Biomaterials are materials that interact with living tissues in a biological system and support or replace their natural functions. An effective development of biomaterials with specific functionalities and optimal biocompatibility demands a thorough understanding of their individual properties (e.g. topography, roughness, wettability, mechanical strength) and relationships. This results in increased requirements for appropriate characterization methods and analysis techniques.
In the present research, first approaches are demonstrated to extend our measurement and analysis methodologies for effectively predicting, defining, and controlling roughness structures for optimal hygrophobic and hygrophilic wetting properties to biomaterials. For instance, surface structures with well-defined roughness characteristics in the micro- and nano-ranges are of crucial importance for functional surface properties. In contrast to common parameters like rms-roughness, a description by Power Spectral Density (PSD) functions based on optical and non-optical measurement techniques provide advanced quantitative roughness information: PSD functions yield data about the vertical as well as lateral distributions of the roughness components. The combination of PSDs obtained from different scan areas and different measurement techniques enables a roughness analysis over a wide spatial frequency range. The same applies to the wetting behavior: A description by simple apparent contact angles is only sufficient for a first assessment. But a suitable evaluation and comparison of the specific wetting properties requires characterization methods that are well defined and focus on the particular application.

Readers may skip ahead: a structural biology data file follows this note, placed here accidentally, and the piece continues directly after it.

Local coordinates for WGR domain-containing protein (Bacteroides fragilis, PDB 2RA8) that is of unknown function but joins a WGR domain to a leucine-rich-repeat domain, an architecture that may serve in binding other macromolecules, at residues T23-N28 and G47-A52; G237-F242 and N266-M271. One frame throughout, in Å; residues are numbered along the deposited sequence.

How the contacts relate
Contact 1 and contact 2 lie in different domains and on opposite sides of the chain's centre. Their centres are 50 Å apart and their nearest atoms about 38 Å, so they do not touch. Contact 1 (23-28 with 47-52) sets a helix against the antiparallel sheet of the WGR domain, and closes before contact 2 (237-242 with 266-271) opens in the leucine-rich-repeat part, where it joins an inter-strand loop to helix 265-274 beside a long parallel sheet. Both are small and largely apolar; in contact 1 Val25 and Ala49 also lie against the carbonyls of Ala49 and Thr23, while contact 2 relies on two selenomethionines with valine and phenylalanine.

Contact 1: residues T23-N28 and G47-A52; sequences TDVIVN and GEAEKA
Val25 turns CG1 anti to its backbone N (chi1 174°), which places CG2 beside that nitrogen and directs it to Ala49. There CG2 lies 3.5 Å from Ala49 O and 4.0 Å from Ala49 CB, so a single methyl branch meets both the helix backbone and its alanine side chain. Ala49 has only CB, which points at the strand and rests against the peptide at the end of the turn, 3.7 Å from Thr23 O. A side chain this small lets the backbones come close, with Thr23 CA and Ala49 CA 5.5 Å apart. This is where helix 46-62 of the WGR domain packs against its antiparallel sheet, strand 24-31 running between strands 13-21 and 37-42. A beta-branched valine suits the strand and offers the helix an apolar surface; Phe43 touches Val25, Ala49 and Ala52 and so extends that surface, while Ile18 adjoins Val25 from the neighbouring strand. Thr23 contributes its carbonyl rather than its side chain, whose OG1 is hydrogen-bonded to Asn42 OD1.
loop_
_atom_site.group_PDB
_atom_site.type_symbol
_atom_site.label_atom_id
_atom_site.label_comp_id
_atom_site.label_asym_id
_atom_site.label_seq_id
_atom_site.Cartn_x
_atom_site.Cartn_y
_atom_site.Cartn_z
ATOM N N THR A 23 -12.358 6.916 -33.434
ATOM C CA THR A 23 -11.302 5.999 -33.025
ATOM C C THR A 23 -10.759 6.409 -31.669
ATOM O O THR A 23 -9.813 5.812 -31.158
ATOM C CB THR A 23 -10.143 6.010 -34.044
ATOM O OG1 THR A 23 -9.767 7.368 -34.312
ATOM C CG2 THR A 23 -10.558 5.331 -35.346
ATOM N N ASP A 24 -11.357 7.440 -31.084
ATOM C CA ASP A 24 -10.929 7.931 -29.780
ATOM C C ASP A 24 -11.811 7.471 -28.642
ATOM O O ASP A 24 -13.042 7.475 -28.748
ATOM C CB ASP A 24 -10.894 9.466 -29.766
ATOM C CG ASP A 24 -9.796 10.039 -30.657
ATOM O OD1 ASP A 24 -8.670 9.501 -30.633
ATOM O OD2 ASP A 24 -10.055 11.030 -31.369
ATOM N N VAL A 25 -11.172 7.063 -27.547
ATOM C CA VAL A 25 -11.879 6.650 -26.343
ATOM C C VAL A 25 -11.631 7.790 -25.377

Examples for a comprehensive roughness and wetting analysis are given for biomaterials in dental application.